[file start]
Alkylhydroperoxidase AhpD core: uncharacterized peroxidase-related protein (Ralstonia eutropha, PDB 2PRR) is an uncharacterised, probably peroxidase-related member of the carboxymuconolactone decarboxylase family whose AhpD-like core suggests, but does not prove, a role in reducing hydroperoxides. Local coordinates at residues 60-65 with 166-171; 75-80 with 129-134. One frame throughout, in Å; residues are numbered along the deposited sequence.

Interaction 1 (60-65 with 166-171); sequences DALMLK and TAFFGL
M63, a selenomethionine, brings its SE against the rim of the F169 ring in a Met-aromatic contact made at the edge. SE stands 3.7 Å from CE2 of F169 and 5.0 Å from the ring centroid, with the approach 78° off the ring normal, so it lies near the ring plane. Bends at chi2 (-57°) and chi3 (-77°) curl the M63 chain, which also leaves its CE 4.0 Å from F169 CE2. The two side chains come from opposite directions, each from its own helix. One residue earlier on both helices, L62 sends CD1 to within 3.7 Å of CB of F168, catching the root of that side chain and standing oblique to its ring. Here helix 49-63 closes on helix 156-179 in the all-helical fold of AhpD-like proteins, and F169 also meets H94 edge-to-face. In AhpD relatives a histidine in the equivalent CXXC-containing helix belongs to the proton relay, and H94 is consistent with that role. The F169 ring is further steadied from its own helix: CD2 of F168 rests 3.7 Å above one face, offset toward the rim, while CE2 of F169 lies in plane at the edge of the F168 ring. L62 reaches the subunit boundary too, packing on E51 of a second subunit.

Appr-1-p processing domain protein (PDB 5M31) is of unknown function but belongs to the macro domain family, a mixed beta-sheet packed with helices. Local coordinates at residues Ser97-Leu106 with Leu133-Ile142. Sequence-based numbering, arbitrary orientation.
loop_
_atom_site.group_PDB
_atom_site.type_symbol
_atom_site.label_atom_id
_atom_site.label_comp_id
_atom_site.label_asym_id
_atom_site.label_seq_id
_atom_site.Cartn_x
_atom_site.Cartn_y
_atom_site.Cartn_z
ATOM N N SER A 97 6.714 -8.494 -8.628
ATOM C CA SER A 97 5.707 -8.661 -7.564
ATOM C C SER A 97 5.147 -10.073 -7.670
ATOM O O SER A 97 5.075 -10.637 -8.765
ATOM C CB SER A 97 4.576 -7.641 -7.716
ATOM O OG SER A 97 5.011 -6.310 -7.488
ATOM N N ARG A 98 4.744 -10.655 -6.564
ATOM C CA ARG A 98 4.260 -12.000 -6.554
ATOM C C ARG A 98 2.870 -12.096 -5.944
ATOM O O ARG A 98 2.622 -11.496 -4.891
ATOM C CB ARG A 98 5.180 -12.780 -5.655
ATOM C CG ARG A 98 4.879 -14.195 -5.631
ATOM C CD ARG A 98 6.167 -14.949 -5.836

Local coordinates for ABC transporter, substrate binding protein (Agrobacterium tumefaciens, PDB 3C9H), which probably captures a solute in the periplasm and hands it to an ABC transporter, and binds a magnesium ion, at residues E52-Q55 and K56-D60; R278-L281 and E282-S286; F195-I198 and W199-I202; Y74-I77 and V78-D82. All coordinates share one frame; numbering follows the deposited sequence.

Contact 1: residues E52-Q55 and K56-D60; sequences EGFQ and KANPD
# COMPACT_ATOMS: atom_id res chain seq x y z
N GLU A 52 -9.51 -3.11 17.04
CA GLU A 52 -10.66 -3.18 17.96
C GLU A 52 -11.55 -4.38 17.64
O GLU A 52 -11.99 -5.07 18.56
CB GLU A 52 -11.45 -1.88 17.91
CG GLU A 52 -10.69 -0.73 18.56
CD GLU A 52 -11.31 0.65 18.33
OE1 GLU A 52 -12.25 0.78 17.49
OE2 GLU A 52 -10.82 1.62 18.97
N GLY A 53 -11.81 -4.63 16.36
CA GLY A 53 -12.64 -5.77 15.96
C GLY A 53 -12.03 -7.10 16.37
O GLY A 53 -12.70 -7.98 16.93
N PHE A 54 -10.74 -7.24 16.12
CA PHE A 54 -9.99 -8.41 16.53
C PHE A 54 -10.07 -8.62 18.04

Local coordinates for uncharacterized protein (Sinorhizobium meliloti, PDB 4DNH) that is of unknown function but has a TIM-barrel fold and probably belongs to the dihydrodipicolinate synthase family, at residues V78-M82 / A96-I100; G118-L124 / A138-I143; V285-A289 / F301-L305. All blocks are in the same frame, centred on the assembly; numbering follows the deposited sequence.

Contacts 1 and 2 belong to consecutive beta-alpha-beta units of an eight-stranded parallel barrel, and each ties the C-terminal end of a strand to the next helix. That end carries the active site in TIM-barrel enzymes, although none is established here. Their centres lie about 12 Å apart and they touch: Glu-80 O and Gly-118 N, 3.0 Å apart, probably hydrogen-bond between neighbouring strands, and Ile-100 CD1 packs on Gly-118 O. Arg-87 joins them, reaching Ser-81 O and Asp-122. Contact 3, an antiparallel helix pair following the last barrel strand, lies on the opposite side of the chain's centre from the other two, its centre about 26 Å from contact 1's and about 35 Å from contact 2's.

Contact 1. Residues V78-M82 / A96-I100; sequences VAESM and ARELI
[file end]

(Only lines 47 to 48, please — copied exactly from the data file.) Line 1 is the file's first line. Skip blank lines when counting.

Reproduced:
Local coordinates for uncharacterized protein (Sinorhizobium meliloti, PDB 4DNH) that is of unknown function but has a TIM-barrel fold and probably belongs to the dihydrodipicolinate synthase family, at residues V78-M82 / A96-I100; G118-L124 / A138-I143; V285-A289 / F301-L305. All blocks are in the same frame, centred on the assembly; numbering follows the deposited sequence.

Contacts 1 and 2 belong to consecutive beta-alpha-beta units of an eight-stranded parallel barrel, and each ties the C-terminal end of a strand to the next helix. That end carries the active site in TIM-barrel enzymes, although none is established here. Their centres lie about 12 Å apart and they touch: Glu-80 O and Gly-118 N, 3.0 Å apart, probably hydrogen-bond between neighbouring strands, and Ile-100 CD1 packs on Gly-118 O. Arg-87 joins them, reaching Ser-81 O and Asp-122. Contact 3, an antiparallel helix pair following the last barrel strand, lies on the opposite side of the chain's centre from the other two, its centre about 26 Å from contact 1's and about 35 Å from contact 2's.